The UN atomic agency on Wednesday said Iran has installed additional advanced centrifuges at its Natanz nuclear plant, the site of a recent blast blamed on Israel.
According to a report by the International Atomic Energy Agency, seen by Reuters, Iran added two more cascades of IR-4 centrifuges and six clusters of IR-2m at its underground facility. The IAEA also confirmed that some of the centrifuges were in use and said the Islamic Republic plans to install another four cascades of the IR-4 at Natanz.
“On 21 April 2021, the Agency verified at FEP that: … six cascades of up to 1,044 IR-2m centrifuges; and two cascades of up to 348 IR-4 centrifuges… were installed, of which a number were being used,” the report said.
On April 10, Iran announced that it started up far more advanced IR-6 and IR-5 centrifuges that enrich uranium more quickly, in a new breach of its undertakings under the 2015 nuclear agreement. It also said it has began mechanical tests on an even faster nuclear centrifuge: The output of Iran’s IR-9 centrifuge, when operational, would be 50 times quicker than the first Iranian centrifuge, the IR-1. Iran’s nuclear program is also developing IR-8 centrifuges.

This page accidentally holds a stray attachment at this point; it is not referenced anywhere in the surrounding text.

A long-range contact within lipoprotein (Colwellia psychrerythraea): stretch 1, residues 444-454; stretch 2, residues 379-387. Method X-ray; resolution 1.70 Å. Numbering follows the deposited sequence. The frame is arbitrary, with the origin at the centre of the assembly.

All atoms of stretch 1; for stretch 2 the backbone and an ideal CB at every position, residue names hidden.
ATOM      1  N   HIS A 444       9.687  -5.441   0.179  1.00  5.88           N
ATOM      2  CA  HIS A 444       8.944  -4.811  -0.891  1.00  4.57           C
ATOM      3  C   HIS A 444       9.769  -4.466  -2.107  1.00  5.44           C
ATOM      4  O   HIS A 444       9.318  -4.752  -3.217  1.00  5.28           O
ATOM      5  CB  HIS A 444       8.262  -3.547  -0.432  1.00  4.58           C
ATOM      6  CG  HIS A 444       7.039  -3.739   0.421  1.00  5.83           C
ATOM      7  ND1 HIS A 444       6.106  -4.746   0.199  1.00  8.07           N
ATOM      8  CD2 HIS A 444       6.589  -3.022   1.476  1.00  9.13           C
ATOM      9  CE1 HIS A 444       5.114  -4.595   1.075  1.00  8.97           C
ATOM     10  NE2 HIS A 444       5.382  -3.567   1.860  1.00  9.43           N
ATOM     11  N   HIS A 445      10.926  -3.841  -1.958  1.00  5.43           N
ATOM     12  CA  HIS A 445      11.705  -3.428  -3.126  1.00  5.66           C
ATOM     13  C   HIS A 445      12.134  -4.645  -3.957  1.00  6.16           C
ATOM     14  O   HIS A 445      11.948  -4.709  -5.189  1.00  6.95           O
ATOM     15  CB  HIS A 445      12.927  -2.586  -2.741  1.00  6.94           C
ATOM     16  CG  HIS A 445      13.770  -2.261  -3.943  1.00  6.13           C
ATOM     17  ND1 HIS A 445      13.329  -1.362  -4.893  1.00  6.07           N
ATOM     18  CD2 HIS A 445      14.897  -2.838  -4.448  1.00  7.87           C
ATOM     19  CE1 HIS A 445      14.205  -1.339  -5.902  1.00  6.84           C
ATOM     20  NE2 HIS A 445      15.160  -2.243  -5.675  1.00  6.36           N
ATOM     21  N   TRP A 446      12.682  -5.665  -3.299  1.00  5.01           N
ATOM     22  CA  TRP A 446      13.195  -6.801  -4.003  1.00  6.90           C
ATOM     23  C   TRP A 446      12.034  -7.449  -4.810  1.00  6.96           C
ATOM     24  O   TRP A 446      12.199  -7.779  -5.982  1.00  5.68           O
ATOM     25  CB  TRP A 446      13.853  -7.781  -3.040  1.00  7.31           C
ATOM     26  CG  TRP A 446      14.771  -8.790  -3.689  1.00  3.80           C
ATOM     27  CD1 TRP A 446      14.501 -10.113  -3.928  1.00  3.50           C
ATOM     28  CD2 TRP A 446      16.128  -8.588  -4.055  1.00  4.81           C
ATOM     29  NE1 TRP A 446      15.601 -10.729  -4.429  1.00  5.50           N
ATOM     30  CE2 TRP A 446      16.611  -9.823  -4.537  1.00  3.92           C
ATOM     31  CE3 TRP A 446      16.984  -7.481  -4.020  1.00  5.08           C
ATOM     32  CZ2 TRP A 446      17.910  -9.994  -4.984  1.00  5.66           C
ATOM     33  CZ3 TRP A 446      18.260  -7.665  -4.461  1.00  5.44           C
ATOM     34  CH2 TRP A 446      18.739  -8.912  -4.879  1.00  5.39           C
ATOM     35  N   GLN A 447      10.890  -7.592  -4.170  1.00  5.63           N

Early the next morning, the site was hit in the blast that was declared by Iran to be Israeli sabotage. The explosion is said to have caused considerable damage to the Natanz plant, including its various uranium-enriching centrifuges.
In response to the attack, Iran said it began enriching a small amount of uranium up to 60 percent purity at the site — its highest level ever, and a short step from weapons-grade. The UN atomic agency confirmed the enrichment, saying it was being done in an above-ground facility at Natanz.
The head of the country’s atomic agency said Tuesday that power has been restored at Natanz and uranium enrichment activities there have been renewed. Ali Akbar Salehi, head of the Atomic Energy Organization of Iran, was cited by the official IRNA news agency as saying that “the cables damaged in the accident were speedily replaced and… the main power supply to the Natanz enrichment facility [is] now connected to the grid.”
Read the complete article at: Times of Israel